For people who like to make things

I’d like to share with you the way I teach optionals in Swift. I’m pretty sure I’m not the first person who thought of this method, but since I haven’t seen anyone else write this up, I’ve taken it upon myself to do so.

I did this yesterday. I handed each student a slip of paper, a pen, and a pencil and gave them the following instructions:

  1. I will ask you a question. If you know the answer to the question, write it down on the slip of paper.
  2. Guessing is not allowed. If you do not know the answer to the question, do not write anything down on the slip of paper.
  3. If you know that the answer will never change, write the answer down using the pen.
  4. If you think that the answer could reasonably change some time in the future, write the answer down using the pencil.
  5. After you’re done writing (or not writing) the answer I want you to fold the paper in half. You know what, normally we call this “folding”, but in this class we’ll call it “wrapping”. I want you to wrap the paper in half.

You can see where I went with this.

I asked some students questions like “What’s 2 + 2” and “What is your name?” Others were asked questions like “What number am I thinking of right now” and “What did my mother have for breakfast today?”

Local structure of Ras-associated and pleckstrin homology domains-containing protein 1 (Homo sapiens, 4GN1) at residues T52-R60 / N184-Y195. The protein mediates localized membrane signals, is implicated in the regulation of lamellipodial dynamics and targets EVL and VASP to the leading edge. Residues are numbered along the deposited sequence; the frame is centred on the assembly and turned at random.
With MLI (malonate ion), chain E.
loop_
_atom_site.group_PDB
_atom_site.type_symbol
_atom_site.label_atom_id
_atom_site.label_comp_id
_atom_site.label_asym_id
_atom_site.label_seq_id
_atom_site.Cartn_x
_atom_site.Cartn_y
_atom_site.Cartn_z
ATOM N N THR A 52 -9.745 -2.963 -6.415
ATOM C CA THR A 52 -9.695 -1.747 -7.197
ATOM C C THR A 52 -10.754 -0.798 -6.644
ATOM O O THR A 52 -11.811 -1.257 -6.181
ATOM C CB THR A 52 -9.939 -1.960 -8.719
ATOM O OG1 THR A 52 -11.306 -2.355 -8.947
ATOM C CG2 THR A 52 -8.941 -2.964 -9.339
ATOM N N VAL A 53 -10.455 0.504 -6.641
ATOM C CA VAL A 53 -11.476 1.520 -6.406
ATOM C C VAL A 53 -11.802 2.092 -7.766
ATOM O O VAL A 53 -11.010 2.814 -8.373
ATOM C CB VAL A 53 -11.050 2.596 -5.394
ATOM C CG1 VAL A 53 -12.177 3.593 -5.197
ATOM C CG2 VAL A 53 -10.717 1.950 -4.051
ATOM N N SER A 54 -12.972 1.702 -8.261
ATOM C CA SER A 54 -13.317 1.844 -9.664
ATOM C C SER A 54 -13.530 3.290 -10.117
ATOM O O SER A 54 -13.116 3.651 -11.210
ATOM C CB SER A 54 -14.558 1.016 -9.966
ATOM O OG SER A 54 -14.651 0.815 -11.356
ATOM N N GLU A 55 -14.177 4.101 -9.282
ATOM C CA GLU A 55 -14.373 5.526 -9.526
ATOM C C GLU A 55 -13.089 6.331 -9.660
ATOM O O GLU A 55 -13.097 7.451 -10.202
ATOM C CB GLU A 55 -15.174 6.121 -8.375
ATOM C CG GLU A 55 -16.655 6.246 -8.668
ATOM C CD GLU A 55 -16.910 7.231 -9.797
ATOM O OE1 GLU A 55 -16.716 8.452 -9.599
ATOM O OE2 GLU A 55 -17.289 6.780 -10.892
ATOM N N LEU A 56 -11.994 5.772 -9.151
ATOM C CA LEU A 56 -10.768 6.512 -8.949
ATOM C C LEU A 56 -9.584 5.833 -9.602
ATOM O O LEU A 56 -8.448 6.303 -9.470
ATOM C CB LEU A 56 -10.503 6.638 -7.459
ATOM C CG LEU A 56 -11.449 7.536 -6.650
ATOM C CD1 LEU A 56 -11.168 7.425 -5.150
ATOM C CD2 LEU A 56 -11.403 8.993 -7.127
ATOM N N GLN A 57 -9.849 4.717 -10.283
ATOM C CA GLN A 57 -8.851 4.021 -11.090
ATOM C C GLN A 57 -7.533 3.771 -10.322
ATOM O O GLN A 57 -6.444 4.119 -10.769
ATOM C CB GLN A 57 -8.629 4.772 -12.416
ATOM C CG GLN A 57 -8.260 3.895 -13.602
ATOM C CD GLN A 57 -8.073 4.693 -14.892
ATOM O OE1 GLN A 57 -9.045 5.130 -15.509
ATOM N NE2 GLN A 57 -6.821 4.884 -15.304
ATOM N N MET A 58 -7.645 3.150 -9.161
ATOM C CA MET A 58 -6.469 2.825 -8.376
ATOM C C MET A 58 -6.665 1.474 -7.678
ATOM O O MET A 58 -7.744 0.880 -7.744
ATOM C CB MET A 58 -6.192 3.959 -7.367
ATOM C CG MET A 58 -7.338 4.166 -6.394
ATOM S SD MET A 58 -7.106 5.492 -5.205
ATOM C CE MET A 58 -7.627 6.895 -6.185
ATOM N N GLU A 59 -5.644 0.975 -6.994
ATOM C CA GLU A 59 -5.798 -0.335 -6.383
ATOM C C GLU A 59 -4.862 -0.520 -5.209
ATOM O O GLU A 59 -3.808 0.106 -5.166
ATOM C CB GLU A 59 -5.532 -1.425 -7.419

We then went through the physical action of force unwrapping the optionals (by unfolding the strips of paper) and trying to add the two numbers represented by the numerical questions above. We saw how we couldn’t come up with a answer to “What’s 4 plus the number Aijaz is thinking of?”. We translated these actions into Swift statements in a playground.

With this simple, enjoyable exercise the students learned that:

  • Some variables can be var while others are better specified let
  • Optionals need to be unwrapped before the values can be used in an expression
  • Optionals may be nil
  • Force unwrapping optionals (with !) in an expression can lead to a hard crash of the app if the value isn’t assigned

In the next class we’ll explore the if let syntax.

Please let me know what you think of this ‘real world analogy.’ I think it worked pretty well in yesterday’s class.

See you tomorrow.

This is the 20th of my 30 days posts.

© 2022 Aijaz Ansari
The Joy of Hack by Aijaz Ansari is licensed under a Creative Commons Attribution-ShareAlike 4.0 International License.
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